Jon Melling Discusses Challenges for EHR Optimization

Quote from Jon Melling Discusses Challenges for EHR Optimization blog post blog post that states, "Vendors are overloaded with federal and state mandates to keep abreast of."

This article was originally published by Healthcare IT News.

Pivot Point Consulting Partner Jon Melling recently sat down with Healthcare IT News to discuss the benefits and drawbacks of electronic health records (EHRs). Here’s what he had to say on the challenges for EHR optimization.

EHRs definitely need to be optimized, industry analysts say, but going about it brings forth some thorny issues regarding healthcare’s changing business model, utilization protocols, definition of purpose and enriching the technical capabilities necessary to give them more functionality.

As for why EHRs haven’t yet become a pinnacle of success for the modern age, the menu of reasons is vast.

Jon Melling, partner with Scottsdale, Arizona-based Pivot Point Consulting, can cite a multitude of reasons himself. The challenges are all over the map, ranging from regulatory difficulties to the business model transition to cost questions to confusion over the EHR’s role in the organization.

My concern today and for a number of years now, is that the vendors are overloaded with federal and state mandates of which to be aware. As a result, there’s concern on whether vendors and providers can cope, Melling said.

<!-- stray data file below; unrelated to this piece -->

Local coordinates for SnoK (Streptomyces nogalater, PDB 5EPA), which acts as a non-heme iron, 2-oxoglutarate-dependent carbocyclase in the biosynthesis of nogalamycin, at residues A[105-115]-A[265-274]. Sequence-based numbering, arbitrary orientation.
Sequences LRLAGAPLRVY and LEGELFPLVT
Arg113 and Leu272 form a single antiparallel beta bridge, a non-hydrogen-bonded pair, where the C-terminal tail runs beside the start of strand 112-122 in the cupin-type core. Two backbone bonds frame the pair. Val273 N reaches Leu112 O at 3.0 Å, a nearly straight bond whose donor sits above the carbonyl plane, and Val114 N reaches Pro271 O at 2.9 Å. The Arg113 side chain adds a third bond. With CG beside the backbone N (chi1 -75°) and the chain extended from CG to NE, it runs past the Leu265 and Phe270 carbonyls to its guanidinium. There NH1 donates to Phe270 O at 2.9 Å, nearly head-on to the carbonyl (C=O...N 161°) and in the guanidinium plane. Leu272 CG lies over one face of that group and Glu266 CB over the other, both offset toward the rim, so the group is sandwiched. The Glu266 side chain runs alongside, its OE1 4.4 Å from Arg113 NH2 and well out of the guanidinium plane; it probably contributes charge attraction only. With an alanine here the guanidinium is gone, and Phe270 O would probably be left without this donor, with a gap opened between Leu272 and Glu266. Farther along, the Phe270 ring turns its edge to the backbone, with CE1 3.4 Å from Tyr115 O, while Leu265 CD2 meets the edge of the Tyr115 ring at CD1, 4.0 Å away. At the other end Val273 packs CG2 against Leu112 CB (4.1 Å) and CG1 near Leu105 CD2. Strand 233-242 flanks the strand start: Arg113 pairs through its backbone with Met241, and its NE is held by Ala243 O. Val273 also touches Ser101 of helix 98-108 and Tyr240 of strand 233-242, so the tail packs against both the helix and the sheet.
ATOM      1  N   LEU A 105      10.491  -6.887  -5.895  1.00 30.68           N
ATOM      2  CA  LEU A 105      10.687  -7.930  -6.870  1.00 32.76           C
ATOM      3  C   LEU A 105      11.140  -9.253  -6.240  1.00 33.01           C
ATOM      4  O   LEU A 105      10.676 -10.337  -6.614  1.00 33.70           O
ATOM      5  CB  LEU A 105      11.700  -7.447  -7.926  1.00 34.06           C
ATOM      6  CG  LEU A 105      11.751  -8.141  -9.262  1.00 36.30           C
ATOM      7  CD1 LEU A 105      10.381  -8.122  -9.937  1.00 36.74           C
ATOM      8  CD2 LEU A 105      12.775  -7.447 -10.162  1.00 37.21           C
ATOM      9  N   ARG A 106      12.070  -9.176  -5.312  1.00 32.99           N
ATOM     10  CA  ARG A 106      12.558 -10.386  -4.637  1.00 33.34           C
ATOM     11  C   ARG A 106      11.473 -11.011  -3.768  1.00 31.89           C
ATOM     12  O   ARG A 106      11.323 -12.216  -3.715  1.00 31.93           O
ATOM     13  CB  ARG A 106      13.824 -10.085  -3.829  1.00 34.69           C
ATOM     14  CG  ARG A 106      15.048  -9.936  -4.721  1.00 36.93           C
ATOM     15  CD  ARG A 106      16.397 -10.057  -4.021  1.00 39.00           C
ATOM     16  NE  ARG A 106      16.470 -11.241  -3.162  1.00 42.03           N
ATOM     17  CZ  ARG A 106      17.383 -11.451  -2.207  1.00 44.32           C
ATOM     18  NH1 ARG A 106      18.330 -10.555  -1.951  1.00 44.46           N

There seems to be disconnect between timeframes being placed on them. Therefore, it forces them into a situation where vendors have to find a way to make it work, he added. For end users, optimization is a wish that the vendors could do more. However, the only way seems to be a workaround. That is suboptimal and creates more work for end users.

Likewise, healthcare’s transition from fee-for-service to a value-based business model also presents challenges for EHR optimization, Melling said.

Final Thoughts: Challenges for EHR Optimization

As we move to value-based reimbursement, we have a variety of venues to select. This includes value-based care and fee-for-value, which are incompatible in the system, he said. FFS, which goes back to the diagnostic-related group policy in 1983, can have a code placed into the charge master. This supports the level of granularity and payers will cover it. But that is only a partial solution and not a lot is settled.